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Review ARTICLE

Front. Physiol., 23 January 2018 | https://doi.org/10.3389/fphys.2017.01138

Mechanisms of Anesthetic Action and Neurotoxicity: Lessons from Molluscs

Ryden Armstrong1, Saba Riaz1†, Sean Hasan1†, Fahad Iqbal1, Tiffany Rice2 and Naweed Syed1*
  • 1Vi Riddell Pain Program, Alberta Children's Hospital Research Institute, Hotchkiss Brain Institute, Cumming School of Medicine, University of Calgary, Calgary, AB, Canada
  • 2Department of Anesthesia, Alberta Children's Hospital, University of Calgary, Calgary, AB, Canada

Anesthesia is a prerequisite for most surgical procedures in both animals and humans. Significant strides have been made in search of effective and safer compounds that elicit rapid induction and recovery from anesthesia. However, recent studies have highlighted possible negative effects of several anesthetic agents on the developing brain. The precise nature of this cytotoxicity remains to be determined mainly due to the complexity and the intricacies of the mammalian brain. Various invertebrates have contributed significantly toward our understanding of how both local and general anesthetics affect intrinsic membrane and synaptic properties. Moreover, the ability to reconstruct in vitro synapses between individually identifiable pre- and postsynaptic neurons is a unique characteristic of molluscan neurons allowing us to ask fundamental questions vis-à-vis the long-term effects of anesthetics on neuronal viability and synaptic connectivity. Here, we highlight some of the salient aspects of various molluscan organisms and their contributions toward our understanding of the fundamental mechanisms underlying the actions of anesthetic agents as well as their potential detrimental effects on neuronal growth and synaptic connectivity. We also present some novel preliminary data regarding a newer anesthetic agent, dexmedetomidine, and its effects on synaptic transmission between Lymnaea neurons. The findings presented here underscore the importance of invertebrates for research in the field of anesthesiology while highlighting their relevance to both vertebrates and humans.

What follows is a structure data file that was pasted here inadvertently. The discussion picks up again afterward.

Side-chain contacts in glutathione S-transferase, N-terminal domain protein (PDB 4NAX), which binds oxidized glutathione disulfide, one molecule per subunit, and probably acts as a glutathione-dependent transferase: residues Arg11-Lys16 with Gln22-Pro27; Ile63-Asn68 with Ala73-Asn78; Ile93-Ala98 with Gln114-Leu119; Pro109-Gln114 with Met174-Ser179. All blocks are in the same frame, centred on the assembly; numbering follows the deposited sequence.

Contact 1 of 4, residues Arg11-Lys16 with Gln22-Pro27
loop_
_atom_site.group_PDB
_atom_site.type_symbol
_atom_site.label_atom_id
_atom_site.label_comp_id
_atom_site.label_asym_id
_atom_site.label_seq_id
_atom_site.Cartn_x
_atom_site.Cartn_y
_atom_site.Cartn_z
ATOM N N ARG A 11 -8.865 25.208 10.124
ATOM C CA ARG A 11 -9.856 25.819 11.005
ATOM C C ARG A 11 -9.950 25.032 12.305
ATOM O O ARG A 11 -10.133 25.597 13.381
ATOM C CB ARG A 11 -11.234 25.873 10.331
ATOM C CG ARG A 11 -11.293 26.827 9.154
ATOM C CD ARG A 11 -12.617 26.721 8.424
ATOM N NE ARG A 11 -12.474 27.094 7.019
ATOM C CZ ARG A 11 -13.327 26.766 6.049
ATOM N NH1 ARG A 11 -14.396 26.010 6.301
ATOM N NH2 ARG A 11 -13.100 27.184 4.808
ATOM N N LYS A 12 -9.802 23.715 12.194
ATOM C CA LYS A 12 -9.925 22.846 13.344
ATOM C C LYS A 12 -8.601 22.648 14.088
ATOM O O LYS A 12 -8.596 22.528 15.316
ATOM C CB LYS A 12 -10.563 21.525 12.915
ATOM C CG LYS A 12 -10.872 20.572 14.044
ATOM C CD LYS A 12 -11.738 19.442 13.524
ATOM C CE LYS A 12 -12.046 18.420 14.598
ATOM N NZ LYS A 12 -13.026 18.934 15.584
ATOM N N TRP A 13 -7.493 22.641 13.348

Introduction